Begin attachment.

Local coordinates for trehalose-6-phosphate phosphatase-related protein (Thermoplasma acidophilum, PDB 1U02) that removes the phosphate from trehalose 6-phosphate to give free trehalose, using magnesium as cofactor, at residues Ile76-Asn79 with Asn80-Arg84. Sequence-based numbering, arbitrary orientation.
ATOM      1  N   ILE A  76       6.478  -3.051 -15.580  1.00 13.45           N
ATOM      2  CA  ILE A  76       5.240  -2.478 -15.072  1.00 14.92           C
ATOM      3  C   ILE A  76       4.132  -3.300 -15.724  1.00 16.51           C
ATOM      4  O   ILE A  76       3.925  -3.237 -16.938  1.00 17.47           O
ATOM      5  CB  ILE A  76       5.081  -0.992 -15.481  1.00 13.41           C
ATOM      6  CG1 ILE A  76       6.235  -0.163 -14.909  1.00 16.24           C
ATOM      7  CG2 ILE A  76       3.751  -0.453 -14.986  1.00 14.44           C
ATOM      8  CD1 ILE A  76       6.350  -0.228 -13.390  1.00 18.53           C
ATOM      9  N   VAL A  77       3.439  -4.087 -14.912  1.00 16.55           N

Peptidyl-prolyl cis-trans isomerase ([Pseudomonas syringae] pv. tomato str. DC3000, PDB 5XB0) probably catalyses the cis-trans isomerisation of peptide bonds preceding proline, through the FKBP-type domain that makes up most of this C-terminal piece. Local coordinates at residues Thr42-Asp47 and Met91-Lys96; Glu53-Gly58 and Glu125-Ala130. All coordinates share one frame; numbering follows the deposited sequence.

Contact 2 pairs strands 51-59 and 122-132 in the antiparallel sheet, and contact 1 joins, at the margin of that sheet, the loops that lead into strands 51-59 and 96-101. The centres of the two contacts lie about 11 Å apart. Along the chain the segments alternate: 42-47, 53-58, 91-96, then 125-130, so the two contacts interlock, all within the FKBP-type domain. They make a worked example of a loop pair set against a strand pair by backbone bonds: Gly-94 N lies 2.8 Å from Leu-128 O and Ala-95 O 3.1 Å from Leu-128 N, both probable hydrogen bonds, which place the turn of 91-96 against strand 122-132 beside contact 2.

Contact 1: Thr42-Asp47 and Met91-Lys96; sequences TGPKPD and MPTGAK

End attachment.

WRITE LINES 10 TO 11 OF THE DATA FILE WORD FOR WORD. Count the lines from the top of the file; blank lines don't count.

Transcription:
ATOM      9  N   VAL A  77       3.439  -4.087 -14.912  1.00 16.55           N

Peptidyl-prolyl cis-trans isomerase ([Pseudomonas syringae] pv. tomato str. DC3000, PDB 5XB0) probably catalyses the cis-trans isomerisation of peptide bonds preceding proline, through the FKBP-type domain that makes up most of this C-terminal piece. Local coordinates at residues Thr42-Asp47 and Met91-Lys96; Glu53-Gly58 and Glu125-Ala130. All coordinates share one frame; numbering follows the deposited sequence.